On Apr 19, 1996 17:40:14 in article <How to read lots of data from disk
quickly?>, 'Bruce L. Lambert, Ph.D. <lambe...@uic.edu>' wrote:
The answer depends on how much control you have over matters,
and how hard you are willing to work to speed things up.
For example, a significant amount of time is expended in
extracting numerical data from ASCII character strings. If
you could store the numbers in binary form, much time could
be saved by not doing the conversion as well as eliminating
the inherent inefficiencies in general-purpose routines such
If external constraints dictate text mode data, could you
at least write it in formatted; i.e., column-sensitive form?
If so, you could save some time by using READ-LINE and your
own custom integer extractors that convert text into numeric
from specified columns. I have written some that I could share.
An example of using one such would be:
(loop as data-line = (read-line infile nil nil)
as row = (extract-integer data-line 0 6) ;; cols 1-6
as col = (extract-integer data-line 7 13) ;; cols 8-13
as val = (extract-integer data-line 14 20)
(setf (gethash (cons row col) sim-table) val))
If you have no control over any of this, there's not much
you can do. (Somebody else's suggestion of eliminating
the intermediate variables will not make a noticeable
difference). You could easily eliminate the PEEK-CHAR call
but its effect is implementation-dependent and probably
will not make a difference worth beans.
- - - - -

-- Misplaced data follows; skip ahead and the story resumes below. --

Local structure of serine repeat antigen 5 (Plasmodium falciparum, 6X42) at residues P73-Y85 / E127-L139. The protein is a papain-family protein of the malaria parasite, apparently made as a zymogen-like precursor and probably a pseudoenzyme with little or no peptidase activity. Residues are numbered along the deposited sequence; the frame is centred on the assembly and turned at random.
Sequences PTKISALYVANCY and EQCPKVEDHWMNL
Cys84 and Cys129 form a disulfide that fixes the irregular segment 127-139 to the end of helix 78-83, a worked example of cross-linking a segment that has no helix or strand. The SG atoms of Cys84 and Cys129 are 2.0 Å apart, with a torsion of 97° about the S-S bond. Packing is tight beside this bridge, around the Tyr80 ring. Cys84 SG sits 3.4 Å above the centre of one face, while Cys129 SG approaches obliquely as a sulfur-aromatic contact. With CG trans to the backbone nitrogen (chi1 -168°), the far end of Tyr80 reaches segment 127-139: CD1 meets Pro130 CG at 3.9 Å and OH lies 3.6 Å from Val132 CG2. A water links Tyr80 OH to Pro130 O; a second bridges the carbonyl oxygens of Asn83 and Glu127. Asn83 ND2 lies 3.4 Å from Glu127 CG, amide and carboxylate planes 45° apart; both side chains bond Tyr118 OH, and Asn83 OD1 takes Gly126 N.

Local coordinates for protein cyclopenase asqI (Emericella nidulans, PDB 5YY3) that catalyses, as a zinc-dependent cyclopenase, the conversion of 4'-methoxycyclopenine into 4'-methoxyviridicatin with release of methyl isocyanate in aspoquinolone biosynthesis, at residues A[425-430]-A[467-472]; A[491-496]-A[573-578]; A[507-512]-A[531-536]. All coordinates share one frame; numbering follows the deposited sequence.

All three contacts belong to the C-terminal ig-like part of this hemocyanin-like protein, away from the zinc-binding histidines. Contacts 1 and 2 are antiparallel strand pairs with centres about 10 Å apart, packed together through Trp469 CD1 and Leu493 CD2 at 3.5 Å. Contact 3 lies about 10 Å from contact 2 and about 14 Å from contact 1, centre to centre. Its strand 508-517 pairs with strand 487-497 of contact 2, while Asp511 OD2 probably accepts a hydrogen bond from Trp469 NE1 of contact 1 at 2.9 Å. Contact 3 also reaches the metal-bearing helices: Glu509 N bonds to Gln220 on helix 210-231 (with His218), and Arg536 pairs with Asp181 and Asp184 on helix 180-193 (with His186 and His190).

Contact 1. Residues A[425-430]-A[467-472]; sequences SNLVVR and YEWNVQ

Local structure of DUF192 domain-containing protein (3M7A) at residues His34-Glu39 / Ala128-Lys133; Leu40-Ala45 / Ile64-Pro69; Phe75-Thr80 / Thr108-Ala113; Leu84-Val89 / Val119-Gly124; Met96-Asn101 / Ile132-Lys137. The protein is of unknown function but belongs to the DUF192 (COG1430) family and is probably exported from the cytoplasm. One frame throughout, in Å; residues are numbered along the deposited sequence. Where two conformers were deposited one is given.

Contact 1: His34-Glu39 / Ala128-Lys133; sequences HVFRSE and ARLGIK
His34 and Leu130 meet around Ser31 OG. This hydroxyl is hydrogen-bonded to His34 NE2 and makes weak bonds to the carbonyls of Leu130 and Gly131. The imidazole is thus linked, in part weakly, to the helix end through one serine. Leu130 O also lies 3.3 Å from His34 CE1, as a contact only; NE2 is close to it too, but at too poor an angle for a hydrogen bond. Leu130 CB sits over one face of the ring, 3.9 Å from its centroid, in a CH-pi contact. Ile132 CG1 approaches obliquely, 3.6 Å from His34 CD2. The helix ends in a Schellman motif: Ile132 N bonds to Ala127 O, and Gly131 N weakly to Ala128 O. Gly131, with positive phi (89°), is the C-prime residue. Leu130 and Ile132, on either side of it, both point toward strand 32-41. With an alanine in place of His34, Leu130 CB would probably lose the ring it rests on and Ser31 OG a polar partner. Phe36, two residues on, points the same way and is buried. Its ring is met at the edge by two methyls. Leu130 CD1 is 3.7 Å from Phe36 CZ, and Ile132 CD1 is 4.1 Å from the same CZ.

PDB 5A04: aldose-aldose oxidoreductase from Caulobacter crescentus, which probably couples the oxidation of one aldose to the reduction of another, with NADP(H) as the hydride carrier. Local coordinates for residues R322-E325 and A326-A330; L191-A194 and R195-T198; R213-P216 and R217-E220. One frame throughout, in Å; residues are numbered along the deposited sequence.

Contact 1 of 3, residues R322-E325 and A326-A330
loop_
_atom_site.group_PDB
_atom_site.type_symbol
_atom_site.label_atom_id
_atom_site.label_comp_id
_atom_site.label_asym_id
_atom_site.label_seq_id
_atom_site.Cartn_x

Now here, a buch of improvements can be obtained; and,
the 'convolution' can definitely be diminshed.
First, if you have some idea of how big the array is
going to be, make it that size and save the overhead of
multiple GROW-ARRAY calls that are being made 'behind the
scenes'. If the range of values is great, waste some
space and initialize it to some reasonable size; e.g.,
1000. Alternately, and my favorite technique, is to
initially gather a list and then make an array out of
it -- see below for example.
Second, the PEEK-CHAR issue surfaces itself again. This
time, however, it's much more significant in that it
potentially gets called many, many times. The best (?
best is in the eyes of the beholder) method is to read
the entire line and process it in a more efficient manner.
This eliminates all of the peeking.
Third, although the PUSH-END works, it's potentially
somewhat inefficient. Each time you push an item to
the end of the list, you must traverse the list. If
your lists are lengthy, this adds up to a fair amount of
time. Better to build the list in reverse order, then
unreverse it just before storing into the array.
Here's how I would do it. The idea, as partially
outlined above, is to read a line at a time, creating
the list from the text line, then collecting a list
of lists. When done, build an array from the list.
It wastes a bit of cons space, but is potentially
a lot faster. Further improvements are also
possible, but at diminishing returns for the effort.
For example, I have a special read-line-into-reusable-
string that is noticeably faster, but only with large
(defun build-array (&optional (filename "e:\\data\\foo.bar"))
(let ((list-of-lists nil)
(with-open-file (f filename)
(loop as line = (read-line f nil nil)
as wordlist = (make-wordlist line)
(push wordlist list-of-lists)
;; you could eliminate the len var and just
;; take the length of the list instead.
(setf arr (make-array len))
(loop for wlist in list-of-lists
for i from (- len 1) by -1
(setf (aref arr i) wlist))
arr) ;; return the array to caller
(defun make-wordlist (text)
(loop with pos = 0
and list = nil
(multiple-value-bind (word npos)
(read-from-string text nil nil :start pos)
(return-from make-wordlist (nreverse list)))
(push word list)
(setf pos npos))))
Note: Tested on Allegro CL 3.0 on WinNT 3.51.
Software Engineering & development